Brain Pickings

Posts Tagged ‘food’

02 AUGUST, 2013

Bedroom via Kitchen: What Food Preferences Reveal about You and Your Romantic Partner

By:

“You can learn a lot about a person from the way he or she eats.”

The shared meal, Michael Pollan noted in his altogether fascinating exploration of how cooking civilized us, is where we “learn the art of conversation and acquire the habits of civilization.” But, beyond the mere mythology of aphrodisiacs and anti-aphrodisiacs, the careful observation of our relationship with food during those shared occasions can also reveal our rawest nature, most unfiltered preferences, and least civilized psychological tendencies. So argues Mimi Sheraton in The Seducer’s Cookbook (public library) — her charming 1962 guide to the lost art of seduction, illustrated by MAD’s Paul Coker — where she presents this curious culinary anatomy of romantic and sexual archetypes:

You can learn a lot about a person from the way he or she eats — about the extent of his physical appetites and the way they are satisfied. There are those who will try anything offered to them, no matter how new or exotic, while others refuse to accept any but the most familiar fare — obviously not the adventurous type to new experiences.

Sheraton argues that dietary preferences reveal a great deal about how good a dancer someone is in the intricate dance between abandon and restraint, so essential in intimate relationships:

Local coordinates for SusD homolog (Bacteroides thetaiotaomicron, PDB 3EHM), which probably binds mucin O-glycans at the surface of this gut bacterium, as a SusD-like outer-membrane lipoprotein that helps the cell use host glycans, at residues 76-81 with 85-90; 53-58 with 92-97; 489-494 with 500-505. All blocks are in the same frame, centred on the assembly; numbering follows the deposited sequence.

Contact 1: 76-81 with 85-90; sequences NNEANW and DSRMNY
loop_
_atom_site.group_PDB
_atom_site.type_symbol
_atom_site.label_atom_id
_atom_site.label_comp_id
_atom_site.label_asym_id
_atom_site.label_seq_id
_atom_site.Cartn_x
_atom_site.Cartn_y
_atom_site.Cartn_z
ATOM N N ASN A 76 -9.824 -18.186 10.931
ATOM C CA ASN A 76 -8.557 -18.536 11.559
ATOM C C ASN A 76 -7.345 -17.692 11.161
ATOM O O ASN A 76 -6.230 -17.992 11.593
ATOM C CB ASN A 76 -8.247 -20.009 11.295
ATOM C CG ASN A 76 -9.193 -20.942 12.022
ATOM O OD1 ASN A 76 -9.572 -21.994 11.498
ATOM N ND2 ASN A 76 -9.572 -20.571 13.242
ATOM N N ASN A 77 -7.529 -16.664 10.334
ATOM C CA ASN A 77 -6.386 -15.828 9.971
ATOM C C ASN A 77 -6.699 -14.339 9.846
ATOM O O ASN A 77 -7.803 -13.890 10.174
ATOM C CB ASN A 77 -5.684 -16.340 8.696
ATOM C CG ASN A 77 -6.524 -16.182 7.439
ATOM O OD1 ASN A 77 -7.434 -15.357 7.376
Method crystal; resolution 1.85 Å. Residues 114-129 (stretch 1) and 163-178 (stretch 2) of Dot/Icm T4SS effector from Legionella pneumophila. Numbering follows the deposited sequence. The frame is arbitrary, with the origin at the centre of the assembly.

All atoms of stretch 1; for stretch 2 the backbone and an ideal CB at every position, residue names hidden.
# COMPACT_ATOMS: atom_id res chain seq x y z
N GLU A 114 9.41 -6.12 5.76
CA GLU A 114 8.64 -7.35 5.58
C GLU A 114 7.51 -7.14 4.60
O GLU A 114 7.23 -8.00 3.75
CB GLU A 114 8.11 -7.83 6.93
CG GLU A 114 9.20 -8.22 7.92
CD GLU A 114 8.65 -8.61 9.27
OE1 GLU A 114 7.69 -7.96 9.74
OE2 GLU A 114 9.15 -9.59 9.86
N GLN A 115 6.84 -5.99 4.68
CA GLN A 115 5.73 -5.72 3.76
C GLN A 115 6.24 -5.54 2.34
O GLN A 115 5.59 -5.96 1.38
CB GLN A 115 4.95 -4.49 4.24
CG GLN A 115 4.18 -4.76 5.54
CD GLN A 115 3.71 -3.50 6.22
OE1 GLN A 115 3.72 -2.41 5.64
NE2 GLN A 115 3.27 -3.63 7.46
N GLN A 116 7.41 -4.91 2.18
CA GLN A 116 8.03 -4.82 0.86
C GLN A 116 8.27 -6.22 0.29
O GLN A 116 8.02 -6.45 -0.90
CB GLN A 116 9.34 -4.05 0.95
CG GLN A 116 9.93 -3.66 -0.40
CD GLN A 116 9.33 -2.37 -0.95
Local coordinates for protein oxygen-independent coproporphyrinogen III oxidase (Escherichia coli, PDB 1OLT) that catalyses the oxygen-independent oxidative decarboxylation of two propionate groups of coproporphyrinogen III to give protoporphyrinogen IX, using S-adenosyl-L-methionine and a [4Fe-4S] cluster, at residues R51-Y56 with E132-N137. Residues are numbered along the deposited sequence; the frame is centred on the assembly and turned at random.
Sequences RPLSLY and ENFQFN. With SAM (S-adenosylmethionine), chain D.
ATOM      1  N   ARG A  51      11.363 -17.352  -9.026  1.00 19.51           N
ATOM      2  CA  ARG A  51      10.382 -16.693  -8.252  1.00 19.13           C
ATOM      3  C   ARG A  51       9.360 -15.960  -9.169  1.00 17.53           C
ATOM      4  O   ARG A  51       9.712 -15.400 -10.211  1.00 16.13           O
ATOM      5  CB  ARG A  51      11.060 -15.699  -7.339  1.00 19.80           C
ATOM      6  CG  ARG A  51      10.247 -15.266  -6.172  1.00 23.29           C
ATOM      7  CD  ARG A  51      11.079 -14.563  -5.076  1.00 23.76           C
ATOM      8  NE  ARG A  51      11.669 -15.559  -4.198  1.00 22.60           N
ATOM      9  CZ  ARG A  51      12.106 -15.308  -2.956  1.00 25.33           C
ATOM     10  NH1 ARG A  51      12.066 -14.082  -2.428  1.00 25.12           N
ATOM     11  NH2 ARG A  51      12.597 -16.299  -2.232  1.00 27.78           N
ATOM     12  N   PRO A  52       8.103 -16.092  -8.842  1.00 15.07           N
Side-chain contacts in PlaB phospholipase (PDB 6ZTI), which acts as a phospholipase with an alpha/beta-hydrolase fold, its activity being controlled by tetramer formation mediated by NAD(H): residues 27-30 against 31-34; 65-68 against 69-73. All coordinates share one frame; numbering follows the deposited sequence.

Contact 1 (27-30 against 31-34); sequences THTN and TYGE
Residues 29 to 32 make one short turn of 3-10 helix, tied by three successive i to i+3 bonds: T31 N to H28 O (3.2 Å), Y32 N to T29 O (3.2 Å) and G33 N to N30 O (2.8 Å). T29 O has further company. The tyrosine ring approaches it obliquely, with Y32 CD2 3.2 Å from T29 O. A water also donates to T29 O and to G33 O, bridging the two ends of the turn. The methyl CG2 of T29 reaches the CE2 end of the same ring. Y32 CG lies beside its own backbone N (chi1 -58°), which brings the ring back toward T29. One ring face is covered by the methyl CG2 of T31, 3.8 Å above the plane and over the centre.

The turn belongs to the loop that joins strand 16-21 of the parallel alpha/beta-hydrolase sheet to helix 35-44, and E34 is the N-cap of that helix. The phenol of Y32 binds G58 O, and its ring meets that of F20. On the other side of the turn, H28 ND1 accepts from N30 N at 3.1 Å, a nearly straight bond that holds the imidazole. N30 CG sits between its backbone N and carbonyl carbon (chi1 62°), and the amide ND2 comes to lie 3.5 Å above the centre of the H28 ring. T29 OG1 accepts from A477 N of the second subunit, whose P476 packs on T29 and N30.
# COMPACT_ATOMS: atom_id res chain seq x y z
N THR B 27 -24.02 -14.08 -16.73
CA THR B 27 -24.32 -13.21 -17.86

Women who are diet-conscious should, when some tempting morsel is presented, throw caution to the wind and eat without a thought for tomorrow. An air of abandon must prevail sometimes, and if not at the table, then probably not in bed either; while a man who appears to be turning into one of Circe’s swine after dinner may display the same propensities when satisfying his other physical urge.

The act of ordering itself, Sheraton counsels, is remarkably revealing of a person’s overall authenticity:

While ordering in restaurants, you should be able to tell a great deal about someone’s tastes, sensitivities and pretensions. A man or woman who is completely honest and without airs, and already knows good food, will recognize it whether it be a hot dog at Nedick’s or a páté en croute at Pavillon. Beware of anyone who seems to recognize good food only when served in a currently fashionable restaurant. Such a person may be given to passing fads and is not to be trusted.

Sheraton goes on to offer a kind of gastronomic phrenology of personality types based on dietary preferences:

If a woman consistently orders sickeningly sweet, overelaborate whipped-cream desserts, she may be given to equally sticky goodbyes, and a man who overeats on one course and then has to pass up the rest of the meal doesn’t know how to pace himself and could be a problem later in the evening. And should you find yourself with a girl who orders a pastrami sandwich on whole-wheat toast with lettuce and Russian dressing (a meal I actually heard someone order in a New York delicatessen), you’d best be off before the waiter returns with the check.